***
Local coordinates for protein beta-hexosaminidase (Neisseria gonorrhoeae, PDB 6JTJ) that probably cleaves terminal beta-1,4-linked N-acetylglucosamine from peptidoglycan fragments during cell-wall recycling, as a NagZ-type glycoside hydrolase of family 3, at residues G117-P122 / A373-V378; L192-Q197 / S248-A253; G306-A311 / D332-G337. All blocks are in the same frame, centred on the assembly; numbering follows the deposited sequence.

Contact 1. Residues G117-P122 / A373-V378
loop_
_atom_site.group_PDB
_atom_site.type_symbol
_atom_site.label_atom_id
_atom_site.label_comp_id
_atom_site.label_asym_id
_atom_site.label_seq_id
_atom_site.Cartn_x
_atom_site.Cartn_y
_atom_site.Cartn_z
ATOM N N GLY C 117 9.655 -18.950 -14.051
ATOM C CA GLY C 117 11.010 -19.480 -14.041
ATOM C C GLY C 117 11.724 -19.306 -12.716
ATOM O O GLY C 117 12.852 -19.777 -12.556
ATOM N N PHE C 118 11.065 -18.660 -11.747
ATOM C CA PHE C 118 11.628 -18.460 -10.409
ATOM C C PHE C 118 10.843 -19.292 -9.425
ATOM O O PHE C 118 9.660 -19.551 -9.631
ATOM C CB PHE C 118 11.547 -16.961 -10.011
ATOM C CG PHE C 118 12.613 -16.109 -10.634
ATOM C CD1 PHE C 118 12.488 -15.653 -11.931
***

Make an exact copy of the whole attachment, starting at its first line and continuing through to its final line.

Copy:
Local coordinates for protein beta-hexosaminidase (Neisseria gonorrhoeae, PDB 6JTJ) that probably cleaves terminal beta-1,4-linked N-acetylglucosamine from peptidoglycan fragments during cell-wall recycling, as a NagZ-type glycoside hydrolase of family 3, at residues G117-P122 / A373-V378; L192-Q197 / S248-A253; G306-A311 / D332-G337. All blocks are in the same frame, centred on the assembly; numbering follows the deposited sequence.

Contact 1. Residues G117-P122 / A373-V378
loop_
_atom_site.group_PDB
_atom_site.type_symbol
_atom_site.label_atom_id
_atom_site.label_comp_id
_atom_site.label_asym_id
_atom_site.label_seq_id
_atom_site.Cartn_x
_atom_site.Cartn_y
_atom_site.Cartn_z
ATOM N N GLY C 117 9.655 -18.950 -14.051
ATOM C CA GLY C 117 11.010 -19.480 -14.041
ATOM C C GLY C 117 11.724 -19.306 -12.716
ATOM O O GLY C 117 12.852 -19.777 -12.556
ATOM N N PHE C 118 11.065 -18.660 -11.747
ATOM C CA PHE C 118 11.628 -18.460 -10.409
ATOM C C PHE C 118 10.843 -19.292 -9.425
ATOM O O PHE C 118 9.660 -19.551 -9.631
ATOM C CB PHE C 118 11.547 -16.961 -10.011
ATOM C CG PHE C 118 12.613 -16.109 -10.634
ATOM C CD1 PHE C 118 12.488 -15.653 -11.931